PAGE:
All families and communities are filled with resources and knowledge holders who could support classroom learning.
Their contributions not only build school capacity but respond to the needs of students — especially families of Black, Indigenous and racialized students. Schools can do this by establishing rapport, integrating families’ interests into the classroom and the curriculum and then taking action with them to solve problems together.
When teachers and school staff consider the “family” as participants in a child’s education, they must think about how definitions of family vary across time and cultural contexts. This includes recognizing caregivers such as siblings, grandparents, aunts, uncles, and even community members as kin who often step in to care for children.
Families want to be involved and partner with school staff to ensure success for children and youth. That requires reciprocity and teachers co-ordinating relationships to build a bridge between home and school cultures. Developing such a relationship relies on interdependence, understanding and shared decision-making.
Collaborations with families — especially people that are frequently positioned as passive or absent — will foster supportive and trusting relationships.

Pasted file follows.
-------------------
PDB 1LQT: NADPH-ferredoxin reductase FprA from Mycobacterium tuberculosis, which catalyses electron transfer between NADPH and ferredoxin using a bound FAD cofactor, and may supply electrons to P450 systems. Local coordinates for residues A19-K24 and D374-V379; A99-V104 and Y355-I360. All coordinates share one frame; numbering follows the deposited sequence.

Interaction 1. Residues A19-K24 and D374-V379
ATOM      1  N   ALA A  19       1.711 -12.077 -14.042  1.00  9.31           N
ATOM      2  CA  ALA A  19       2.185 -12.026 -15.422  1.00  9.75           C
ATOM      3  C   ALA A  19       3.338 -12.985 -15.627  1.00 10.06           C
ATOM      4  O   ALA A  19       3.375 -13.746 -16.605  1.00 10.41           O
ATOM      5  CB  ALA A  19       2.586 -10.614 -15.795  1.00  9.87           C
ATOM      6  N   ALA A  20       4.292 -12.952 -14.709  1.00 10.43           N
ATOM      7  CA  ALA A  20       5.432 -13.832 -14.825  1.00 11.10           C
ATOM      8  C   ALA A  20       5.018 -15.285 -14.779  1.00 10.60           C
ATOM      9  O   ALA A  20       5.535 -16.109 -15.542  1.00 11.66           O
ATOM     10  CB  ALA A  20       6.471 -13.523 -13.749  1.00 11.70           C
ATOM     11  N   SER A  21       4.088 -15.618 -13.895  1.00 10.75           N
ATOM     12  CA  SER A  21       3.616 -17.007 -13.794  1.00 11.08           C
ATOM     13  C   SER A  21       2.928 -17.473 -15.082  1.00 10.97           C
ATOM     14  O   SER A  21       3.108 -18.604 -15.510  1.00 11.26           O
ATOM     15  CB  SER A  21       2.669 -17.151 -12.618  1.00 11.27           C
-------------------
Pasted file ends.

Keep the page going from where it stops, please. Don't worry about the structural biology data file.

Reduce the barriers
Families do not show up in schools the same way. Engaging them only in one way assumes a limited picture of their realities. For example, 2SLGBTQ+ families and newcomers encounter barriers and discrimination.
How might schools make “parent council meetings” more accessible and inclusive? Start with a name change to make these more inclusive to represent the wider spectrum of families and kinship in real-world communities.
Such spaces are where community members might gain a deeper understanding of what is happening within the school. Yet “parent council” meetings are often poorly attended, for various reasons — time, lack of child care, limited connection to the school community, dealing with racism and discrimination, and so on.
Invest in outreach
Learn what days, times, and methods of communication are preferred. The pandemic opened our eyes to many possibilities and creative ways to communicate. Learn what strategies work best. Schools should be willing to change.
Ask questions and actively listen. Discuss values and develop an understanding of how experiences of racism, power and classism play out in a school setting and affect communication and interaction.
To get a better understanding of the school climate and the concerns of families and students, schools or boards must offer opportunities for people to share their ideas. As an example, how could surveys, information materials available in multiple languages and mediums and even a commitment to auditing curricula interrogate what is maintained as normative culture in our schools?
Oftentimes, there is a lack of a shared vision on how to support students. But there is a greater impact on the family as a whole when family are seen as important partners in supporting the overall development of their child.
Arianna Lambert, a passionate elementary school teacher and educator, co-authored this article.